Multivariate linear models were used, first with and then without health plan fixed effects, to estimate the association between OOP spending for each plan and PDC and health plan spending in each 90-day period. For each 90-day period, a market-basket measure was used for the year in which the period began. Thus, the period beginning April 1, 2011, was assigned to the market-basket measure calculated for the calendar year 2011. Conducting the analysis over 90-day intervals is consistent with prior studies.26
A stable measure of the market basket was calculated over a 1-year time frame to avoid spikes in the prescribing of a single drug. Consequently, the market-basket distribution of AEDs was more likely to reflect a representative distribution of AEDs. Each model was adjusted for the patient’s age at the start of the period, gender, relationship to beneficiary, plan type, and calendar year. In sensitivity analyses, a categorical measure of OOP costs was used to further examine the linear relationship between healthcare spending and OOP costs. Categories were defined as low, medium, and high according to the tertile of OOP costs in that year.
To test model and study design assumptions, subgroup analyses were conducted. First, the cohort was limited to only those who were newly diagnosed with epilepsy, defined as beneficiaries with no AED dispensing or epilepsy diagnosis for at least 3 years. Second, the top and bottom 1% of spending values were excluded to limit the effect of spending outliers. In both cases, models were fit without health plan fixed effects. Last, 2-part models were used to account for skewed spending. However, because of the low prevalence of some of the outcomes (eg, inpatient hospitalizations), models failed to converge and are not included in the results.
A total of 187,241 beneficiaries across 5159 health plans met the study’s eligibility criteria (Figure
). The mean number of 90-day periods per beneficiary was 10.4, and median OOP costs as measured by the market-basket index were $0.30 per day. There was a slightly higher percentage of females (54.3%), and 41.7% of beneficiaries were between the ages of 45 and 65 years. Most individuals were the primary beneficiary (42.6%), had a CCI score of 0 (72.4%), and were enrolled in a PPO plan (62.4%) (Table 1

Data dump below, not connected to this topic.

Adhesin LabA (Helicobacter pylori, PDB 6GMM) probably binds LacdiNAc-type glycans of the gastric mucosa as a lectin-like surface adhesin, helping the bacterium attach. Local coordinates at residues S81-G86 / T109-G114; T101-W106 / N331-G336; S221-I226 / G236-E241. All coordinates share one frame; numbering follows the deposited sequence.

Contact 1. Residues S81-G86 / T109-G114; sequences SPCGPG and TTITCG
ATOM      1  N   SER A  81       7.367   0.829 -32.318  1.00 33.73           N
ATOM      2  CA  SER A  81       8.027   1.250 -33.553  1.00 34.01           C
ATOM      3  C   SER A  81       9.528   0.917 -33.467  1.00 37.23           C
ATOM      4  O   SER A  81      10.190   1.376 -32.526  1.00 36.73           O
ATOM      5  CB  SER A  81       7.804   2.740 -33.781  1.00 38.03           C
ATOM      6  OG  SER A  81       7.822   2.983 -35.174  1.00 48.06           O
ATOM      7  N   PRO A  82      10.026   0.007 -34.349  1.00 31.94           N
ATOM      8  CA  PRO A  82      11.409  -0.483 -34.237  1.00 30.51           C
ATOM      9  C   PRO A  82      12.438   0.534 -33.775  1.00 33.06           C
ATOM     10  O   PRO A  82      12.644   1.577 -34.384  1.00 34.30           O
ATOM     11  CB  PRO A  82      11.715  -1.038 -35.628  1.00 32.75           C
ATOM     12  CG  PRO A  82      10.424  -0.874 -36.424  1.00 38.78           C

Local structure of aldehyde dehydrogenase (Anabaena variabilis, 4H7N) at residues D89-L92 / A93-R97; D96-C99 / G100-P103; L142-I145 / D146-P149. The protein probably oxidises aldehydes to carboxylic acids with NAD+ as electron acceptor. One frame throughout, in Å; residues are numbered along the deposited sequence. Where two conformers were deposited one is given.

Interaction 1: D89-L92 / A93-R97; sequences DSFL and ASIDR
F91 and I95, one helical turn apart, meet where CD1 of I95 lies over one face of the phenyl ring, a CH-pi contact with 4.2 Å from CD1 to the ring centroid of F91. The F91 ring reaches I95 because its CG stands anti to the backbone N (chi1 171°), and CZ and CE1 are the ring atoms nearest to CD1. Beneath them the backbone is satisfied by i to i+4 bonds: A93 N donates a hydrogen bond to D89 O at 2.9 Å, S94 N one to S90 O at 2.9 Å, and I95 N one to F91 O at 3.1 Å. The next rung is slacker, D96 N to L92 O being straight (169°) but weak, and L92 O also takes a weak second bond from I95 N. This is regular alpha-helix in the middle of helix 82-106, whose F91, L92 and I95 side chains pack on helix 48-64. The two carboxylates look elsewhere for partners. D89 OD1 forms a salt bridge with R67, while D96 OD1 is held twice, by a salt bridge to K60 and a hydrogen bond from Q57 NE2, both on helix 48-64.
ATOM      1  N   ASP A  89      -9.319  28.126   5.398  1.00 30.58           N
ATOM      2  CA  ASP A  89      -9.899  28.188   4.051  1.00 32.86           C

The mean (SD) PDC over 90-day periods was 0.85 (0.26), and 71.3% of individuals had a 90-day PDC greater than 0.80. The annual PDC was 0.79 (0.23). Analysis of HCU showed that overall and epilepsy-specific inpatient hospitalizations, as well as ED visits, across 90-day periods were infrequent, whereas the number of outpatient visits overall was higher (Table 2
). Mean outpatient spending in a 90-day period made up the largest proportion of overall spending (45.0%). Epilepsy-specific healthcare spending was much lower, accounting for 15.8% of overall health plan spending in a 90-day period (Table 2).
In multivariable linear regression models without health plan fixed effects, higher OOP spending was associated with statistically significant decreases in PDC and inpatient hospitalizations, but an increase in epilepsy-related outpatient visits (Table 3
). Similarly, higher OOP spending was associated with an increase in overall spending, both inpatient and outpatient, but not overall epilepsy-specific spending (Table 3). When health plan fixed effects were included in the model, overall plan spending had similar trends and higher coefficients, with the exception of overall epilepsy-specific and total epilepsy-specific outpatient spending. Point estimates for PDC were slightly attenuated from models without health plan fixed effects and were not statistically significant (P
= .057) (Table 3). In sensitivity analyses, the direction of results was generally consistent with linear specifications of OOP costs, with the exception of total outpatient costs, which were negatively associated with OOP spending (eAppendix A
[eAppendices available at ajmc.com
Several subgroup analyses were conducted to test the robustness of the estimates. All subgroup analyses were fit models without fixed effects. First, when the cohort was limited to newly diagnosed beneficiaries (n = 15,990), no significant associations were found between OOP spending and PDC or healthcare spending, with the exception of total outpatient spending, which was positively associated with OOP spending (eAppendix B
). Second, when the top and bottom 1% were trimmed from the total spending values, overall plan spending (coefficient, 169.9; 95% CI, 98.6-241.2; P
<.001) was positively associated with OOP costs, whereas total inpatient spending (coefficient, –72.6; 95% CI, –108.5 to –36.7; P
<.001), overall epilepsy-specific spending (coefficient, –28.7; 95% CI, –39.3 to –18.2; P
<.001), and total epilepsy-specific outpatient spending (coefficient, –7.9; 95% CI, –13.1 to –2.7; P
= .003) were negatively associated with OOP costs (eAppendix C